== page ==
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    'Geronimo' Gentle Giant Protects Battalion's Spiritual Leader

    'Geronimo' Gentle Giant Protects Battalion's Spiritual Leader

    Photo By Sgt. 1st Class Marcus Butler | Spc. Jemell Garris, a Boston native, is the new chaplain's assistant for 1st...... read more read more

    By Sgt. Marcus Butler
    4th BCT (Abn.), 25th Inf. Div. Public Affairs

    ISKANDARIYAH, Iraq – Standing 6 feet 2 inches tall and weighing in at around 235 pounds, at first glance Spc. Jemell Garris, would strike anyone as being a hardcore, metal chewing, fighting machine.

    In reality, however, he is totally the opposite.

    Most people picture an infantryman as a soldier running through gunfire, explosions and clouds of dust. As for Garris, an infantryman assigned to the 1st Battalion, 501st Parachute Infantry Regiment, 4th Brigade Combat Team (Airborne), 25th Infantry Division, his role in the fight has taken a somewhat different direction.

    Garris, a Boston native, started out with the battalion's scout platoon. After leaving the scouts, he became a training room noncommissioned officer. After nearly three years with the Geronimo Battalion, Garris was asked to take on his biggest role yet, protecting the battalion chaplain.

    Totally unaware of his upcoming assignment, Garris was a little confused when he was approached with the job.

    "I was just standing in the training room finishing up some paper work, and the chaplain came out of a meeting with the first sergeant and asked me what my physical fitness test score was and what my weapon qualification score was," said Garris. "At first, I was a little confused about why he would be asking me these questions, but I answered them. Then he asked me to pick him up and fireman carry him. So I did."

    After this initial test, Garris was offered the position as the battalion's new chaplain assistant.

    "I was looking for someone who was a warrior; who was strong; who could shoot expert. It was suggested that Garris would be a perfect match," said Chaplain (Capt.) Dan Hardin, the battalion's spiritual leader. "I know it sort of caught him off guard when I approached him, but he passed the test and I said, 'You are hired.'"

    Moving into the chaplain assistant position, Garris had a few changes to make in order to accomplish the mission ahead of him.

    "Garris is a great guy that takes initiative," said Hardin. "He quickly learned what it took to be a chaplain assistant, which is a military occupational specialty within itself and completed the online course for the MOS on his own."

    Understanding the importance of his role in the unit, Garris has found a new love that he does not want to lose.

    "I love being a chaplain assistant," said Garris. "If I was able to start over in the Army that would be the job I would have chosen.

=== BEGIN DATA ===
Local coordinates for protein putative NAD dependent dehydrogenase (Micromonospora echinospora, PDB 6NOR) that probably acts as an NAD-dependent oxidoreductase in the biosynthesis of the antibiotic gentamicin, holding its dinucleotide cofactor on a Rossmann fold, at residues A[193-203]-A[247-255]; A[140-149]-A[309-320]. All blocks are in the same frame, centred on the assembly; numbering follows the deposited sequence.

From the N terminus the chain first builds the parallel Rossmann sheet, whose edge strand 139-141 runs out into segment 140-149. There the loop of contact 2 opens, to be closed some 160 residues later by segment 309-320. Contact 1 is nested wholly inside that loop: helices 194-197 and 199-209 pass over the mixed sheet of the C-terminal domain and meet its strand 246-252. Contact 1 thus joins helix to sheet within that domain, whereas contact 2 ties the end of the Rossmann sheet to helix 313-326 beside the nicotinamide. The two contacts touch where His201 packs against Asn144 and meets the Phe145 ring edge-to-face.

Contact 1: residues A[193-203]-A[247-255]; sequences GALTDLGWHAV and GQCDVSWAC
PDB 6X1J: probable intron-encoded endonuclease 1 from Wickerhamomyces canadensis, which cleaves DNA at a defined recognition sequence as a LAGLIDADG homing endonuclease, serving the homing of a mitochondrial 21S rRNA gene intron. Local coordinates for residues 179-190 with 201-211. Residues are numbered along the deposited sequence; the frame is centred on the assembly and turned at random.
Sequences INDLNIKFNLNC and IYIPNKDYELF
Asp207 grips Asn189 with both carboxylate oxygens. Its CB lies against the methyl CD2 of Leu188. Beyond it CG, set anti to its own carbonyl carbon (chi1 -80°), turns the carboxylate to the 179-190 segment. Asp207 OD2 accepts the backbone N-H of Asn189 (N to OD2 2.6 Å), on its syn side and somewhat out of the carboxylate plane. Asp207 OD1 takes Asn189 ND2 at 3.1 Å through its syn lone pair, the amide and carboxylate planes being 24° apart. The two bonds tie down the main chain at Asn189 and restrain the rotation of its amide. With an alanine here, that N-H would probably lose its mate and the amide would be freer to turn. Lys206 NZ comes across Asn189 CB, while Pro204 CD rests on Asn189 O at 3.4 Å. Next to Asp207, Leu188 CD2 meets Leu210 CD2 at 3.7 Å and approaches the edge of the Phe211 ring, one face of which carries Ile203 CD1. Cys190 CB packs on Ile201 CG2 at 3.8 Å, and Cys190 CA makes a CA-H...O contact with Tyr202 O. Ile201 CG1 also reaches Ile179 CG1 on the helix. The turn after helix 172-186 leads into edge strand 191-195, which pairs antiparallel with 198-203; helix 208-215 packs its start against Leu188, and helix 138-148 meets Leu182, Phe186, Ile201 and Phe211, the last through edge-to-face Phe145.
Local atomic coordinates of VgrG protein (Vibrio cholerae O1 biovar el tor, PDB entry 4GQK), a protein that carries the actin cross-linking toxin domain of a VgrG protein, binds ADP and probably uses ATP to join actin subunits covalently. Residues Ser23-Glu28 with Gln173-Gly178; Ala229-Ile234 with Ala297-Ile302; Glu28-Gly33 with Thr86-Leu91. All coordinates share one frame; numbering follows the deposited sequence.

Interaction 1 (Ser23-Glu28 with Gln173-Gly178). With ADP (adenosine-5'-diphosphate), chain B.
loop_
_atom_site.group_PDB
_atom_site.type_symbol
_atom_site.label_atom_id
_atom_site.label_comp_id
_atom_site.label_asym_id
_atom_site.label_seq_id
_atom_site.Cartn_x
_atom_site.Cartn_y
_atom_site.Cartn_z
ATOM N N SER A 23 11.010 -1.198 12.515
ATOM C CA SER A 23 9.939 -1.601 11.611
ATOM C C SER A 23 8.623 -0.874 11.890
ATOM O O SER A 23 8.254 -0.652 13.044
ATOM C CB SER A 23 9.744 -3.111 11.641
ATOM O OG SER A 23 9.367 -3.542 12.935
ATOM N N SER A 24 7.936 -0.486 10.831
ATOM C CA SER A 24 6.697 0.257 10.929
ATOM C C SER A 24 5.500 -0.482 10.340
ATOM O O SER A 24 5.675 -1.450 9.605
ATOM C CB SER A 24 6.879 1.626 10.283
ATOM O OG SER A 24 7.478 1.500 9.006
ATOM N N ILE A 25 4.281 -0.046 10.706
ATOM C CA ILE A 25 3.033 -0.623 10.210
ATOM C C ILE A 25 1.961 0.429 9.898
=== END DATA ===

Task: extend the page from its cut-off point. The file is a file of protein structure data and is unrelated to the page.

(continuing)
Garris is not the only one in love with his new position. His family also agrees with his new career path.

    "My wife likes me working with the chaplain rather than me going out on missions as an infantryman," he said.

    The main role of the chaplain assistant is to make sure that the chaplain is safe and that the paratroopers' interests and concerns are always placed first.

    "A chaplain's assistant is, first and foremost, a warrior and a personal security detachment," said Hardin. "He is the expert tactician and the guy that directs movement under fire, returns fire and gets us to a place of safety. What better person to fulfill that position than a person with experience as an infantryman."

    Achieving tactical expertise in a certain area requires a level of commitment, both physically and mentally, to reach and exceed 100 percent.

    "(On) one side he is a warrior, a level two-trained combatives expert. He boxes, does Tae Kwon Do and can shoot. On the other hand, Garris is very soft spoken, compassionate, and tender. He knows when to turn it off and on with both sides," Hardin said.

    Working with the chaplain to help paratroopers is no small task. In all actuality, it is a process that has to be carefully put into action without offending or causing more damage to the one it was meant to help.

    "Helping the Soldiers is not a simple process," said Garris "We generally start by moving the Soldier to a neutral location away from the stress and that coincides with that Soldier's particular religion. Then we ask what the problem is and listen to how we can help."

    Being responsible for another person's welfare is stressful enough without having to worry about someone trying to harm you in the process. For the chaplain's assistant, this is daily occurrence while at war.

    "I want to make sure that the chaplain is being taken care of, that is my primary concern," said Garris. "As long as I am being vigilant, some of the nervousness dissipates. I am always aware of the chaplain's presence and position, so it is not as stressful as it could be."

    A chaplain, being a non-combatant, is totally reliant on his assistant to ensure his safety when the unit missionary team ventures outside the base camp. No matter what the situation, it is up to that chaplain's assistant to bring his chaplain back unharmed.

    "I am very confident in Garris' capabilities outside of the walls of the FOB while we are on missions," said Hardin. "He has great awareness of the entire area we are operating in. I know he has my back."

    Working in the Geronimo Spiritual Operations Center, Garris has found a new home away from home.

    "Working with the chaplain and taking care of the Soldiers is what I do best," said Garris. "I would rather spend the rest of my time here as a chaplain's assistant. This job fulfills me."



    Date Taken: 02.12.2007
    Date Posted: 02.12.2007 11:13
    Story ID: 9110
    Location: ISKANDARIYAH, IQ 

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